Sabah Electricity Sdn Bhd recently held a "retreat" for journalist where they made many claims about the safety, energy policies and financial benefits of having a coal fired power plant in Sabah.
DO NOT BELIEVE everything you read, we have alternatives!
Read the following article based on an interview with Renewable Energy expert Adrian Lasimbang:
Empty fruit bunches an alternative to coal?
14th December, 2009
KOTA KINABALU: A community-based organisation has suggested an alternative to coal as a source of energy to boost power supply in the east coast of Sabah.
Partners of Community Organisations or PACOS, said there was no need to resort to “dirty” energy such as coal to solve the power woes.
Adrian Lasimbang, an expert on renewable energy, said empty fruit bunches which were a natural waste product from oil palm plantations could generate the much needed electricity.
“I am not talking about future technology but what is being used right now by TSH in Kunak at their bio-integrated complex where they produce a whopping 14megawatts of electricity using empty fruit bunches,” he said.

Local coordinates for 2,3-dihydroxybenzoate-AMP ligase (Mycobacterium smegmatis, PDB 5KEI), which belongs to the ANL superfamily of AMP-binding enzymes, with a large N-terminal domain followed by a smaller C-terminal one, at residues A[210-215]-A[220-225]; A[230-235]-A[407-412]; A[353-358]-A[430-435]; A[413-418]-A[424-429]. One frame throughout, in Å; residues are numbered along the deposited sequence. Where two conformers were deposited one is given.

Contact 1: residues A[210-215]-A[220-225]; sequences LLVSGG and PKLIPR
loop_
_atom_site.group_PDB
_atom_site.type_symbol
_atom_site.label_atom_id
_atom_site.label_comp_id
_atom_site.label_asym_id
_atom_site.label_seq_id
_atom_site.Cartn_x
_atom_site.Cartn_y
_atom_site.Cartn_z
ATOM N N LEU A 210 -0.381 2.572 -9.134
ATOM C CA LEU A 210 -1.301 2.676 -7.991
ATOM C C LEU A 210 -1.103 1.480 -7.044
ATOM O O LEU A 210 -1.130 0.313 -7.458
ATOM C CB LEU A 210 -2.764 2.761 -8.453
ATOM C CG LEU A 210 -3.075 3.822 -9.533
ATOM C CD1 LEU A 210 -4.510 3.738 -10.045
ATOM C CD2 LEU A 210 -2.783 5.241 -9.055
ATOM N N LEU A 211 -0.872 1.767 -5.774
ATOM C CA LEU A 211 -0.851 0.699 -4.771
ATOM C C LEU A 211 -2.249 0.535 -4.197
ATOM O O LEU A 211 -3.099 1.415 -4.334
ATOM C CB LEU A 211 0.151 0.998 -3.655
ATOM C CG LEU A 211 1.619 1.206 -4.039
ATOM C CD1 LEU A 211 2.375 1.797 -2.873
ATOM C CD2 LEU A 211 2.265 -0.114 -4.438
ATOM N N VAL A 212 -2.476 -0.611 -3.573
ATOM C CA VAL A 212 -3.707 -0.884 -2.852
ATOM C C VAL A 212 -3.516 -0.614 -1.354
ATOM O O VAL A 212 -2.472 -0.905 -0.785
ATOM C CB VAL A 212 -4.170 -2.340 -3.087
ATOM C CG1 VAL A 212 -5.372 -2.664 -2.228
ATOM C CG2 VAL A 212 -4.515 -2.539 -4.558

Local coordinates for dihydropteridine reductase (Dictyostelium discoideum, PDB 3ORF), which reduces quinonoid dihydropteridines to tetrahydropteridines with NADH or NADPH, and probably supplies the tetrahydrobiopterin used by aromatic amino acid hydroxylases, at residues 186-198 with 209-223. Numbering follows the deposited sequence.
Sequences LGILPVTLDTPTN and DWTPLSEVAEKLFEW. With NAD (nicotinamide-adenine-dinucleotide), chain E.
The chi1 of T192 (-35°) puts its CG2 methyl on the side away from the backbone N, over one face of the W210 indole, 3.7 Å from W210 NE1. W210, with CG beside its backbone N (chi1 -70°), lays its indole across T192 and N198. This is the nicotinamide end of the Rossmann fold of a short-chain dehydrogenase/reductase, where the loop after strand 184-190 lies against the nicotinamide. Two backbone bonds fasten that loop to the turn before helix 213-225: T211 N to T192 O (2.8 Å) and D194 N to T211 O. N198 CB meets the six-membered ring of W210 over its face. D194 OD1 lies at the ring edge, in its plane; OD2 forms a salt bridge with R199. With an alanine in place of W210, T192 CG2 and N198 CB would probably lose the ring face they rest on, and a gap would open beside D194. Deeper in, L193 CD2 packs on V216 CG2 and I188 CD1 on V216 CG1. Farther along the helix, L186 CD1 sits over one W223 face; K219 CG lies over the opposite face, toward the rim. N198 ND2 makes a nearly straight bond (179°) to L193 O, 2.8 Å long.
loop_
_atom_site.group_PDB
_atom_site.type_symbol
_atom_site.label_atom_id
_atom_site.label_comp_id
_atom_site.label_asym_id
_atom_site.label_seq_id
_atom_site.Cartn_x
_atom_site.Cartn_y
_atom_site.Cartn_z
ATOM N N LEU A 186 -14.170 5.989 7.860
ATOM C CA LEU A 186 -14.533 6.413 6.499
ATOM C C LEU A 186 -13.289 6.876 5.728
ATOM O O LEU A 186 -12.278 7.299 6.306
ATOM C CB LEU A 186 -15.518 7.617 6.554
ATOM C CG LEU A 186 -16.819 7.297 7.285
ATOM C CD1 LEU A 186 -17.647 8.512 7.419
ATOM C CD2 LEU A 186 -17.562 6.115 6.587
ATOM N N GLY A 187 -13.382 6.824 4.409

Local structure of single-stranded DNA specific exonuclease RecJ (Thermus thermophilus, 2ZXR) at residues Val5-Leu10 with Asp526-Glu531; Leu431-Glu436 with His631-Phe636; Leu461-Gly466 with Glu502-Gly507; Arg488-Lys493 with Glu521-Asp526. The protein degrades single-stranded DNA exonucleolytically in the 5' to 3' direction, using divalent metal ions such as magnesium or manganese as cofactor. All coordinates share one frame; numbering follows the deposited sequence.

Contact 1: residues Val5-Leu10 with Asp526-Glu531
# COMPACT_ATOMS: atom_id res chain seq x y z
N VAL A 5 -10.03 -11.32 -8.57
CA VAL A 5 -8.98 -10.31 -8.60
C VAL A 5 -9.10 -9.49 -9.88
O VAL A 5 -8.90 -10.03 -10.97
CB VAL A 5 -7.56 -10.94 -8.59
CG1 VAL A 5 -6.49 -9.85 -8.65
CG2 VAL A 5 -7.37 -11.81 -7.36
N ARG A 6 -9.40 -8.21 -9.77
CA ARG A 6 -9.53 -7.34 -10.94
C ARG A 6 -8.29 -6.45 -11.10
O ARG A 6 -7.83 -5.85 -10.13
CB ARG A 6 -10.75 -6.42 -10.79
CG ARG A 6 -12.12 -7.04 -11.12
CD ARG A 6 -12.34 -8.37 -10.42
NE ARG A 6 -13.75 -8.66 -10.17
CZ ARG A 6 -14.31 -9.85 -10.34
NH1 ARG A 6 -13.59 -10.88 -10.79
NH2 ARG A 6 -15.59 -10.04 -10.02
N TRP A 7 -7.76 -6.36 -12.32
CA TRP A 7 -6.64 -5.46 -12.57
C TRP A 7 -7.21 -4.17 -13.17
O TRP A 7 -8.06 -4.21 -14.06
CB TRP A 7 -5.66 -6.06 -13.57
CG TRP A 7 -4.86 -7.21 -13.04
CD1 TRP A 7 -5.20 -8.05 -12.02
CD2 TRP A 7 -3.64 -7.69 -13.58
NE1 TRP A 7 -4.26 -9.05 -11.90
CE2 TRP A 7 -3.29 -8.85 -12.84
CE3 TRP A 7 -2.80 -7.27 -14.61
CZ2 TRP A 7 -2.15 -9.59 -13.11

In 2005, TSH Resources Berhad was the first in the world to use empty fruit bunches (EFB) as well as palm oil mill effluents (POME) which are produced as residue after the extraction process.
“If TSH can do this, why can’t other palm oil mills? Sabah has 1.4 million hectares of oil palm and hundreds of palm oil mills and most of these are on the east coast,” he pointed out.
Adrian who heads the PACOS Trust Resource Management Programme which includes renewable energy said the technology was simple.
It only requires a small scale turbine with the EFB, which is a waste product, as the fuel.
“This concept is in line with the Malaysian Green Technology Policy which was launched by the Prime Minister in July,” he said.
He contended that the palm oil industry had already taken plenty of resources from the state and now they not only had the opportunity to give back to the people but it would also benefit them.
“The bottom line is Sabah has alternatives to having a coal-fired power plant and the technology is available.
Now what we seem to have is a lack of will from certain parties who say that there is no alternative but this is not true. We have alternatives. Imagine what a great model for the world Sabah will be with this!” stated Adrian.
The TSH mill produces 14 megawatts of electricity of which 10megawatts is sold to the Sabah Electricity Sdn Bhd (SESB) and the remaining 4megawatts is retained.
At least 300megawatts of electricity is needed in the east coast and Adrian suggests sourcing the power from the mills that adopt the technology already in use by TSH.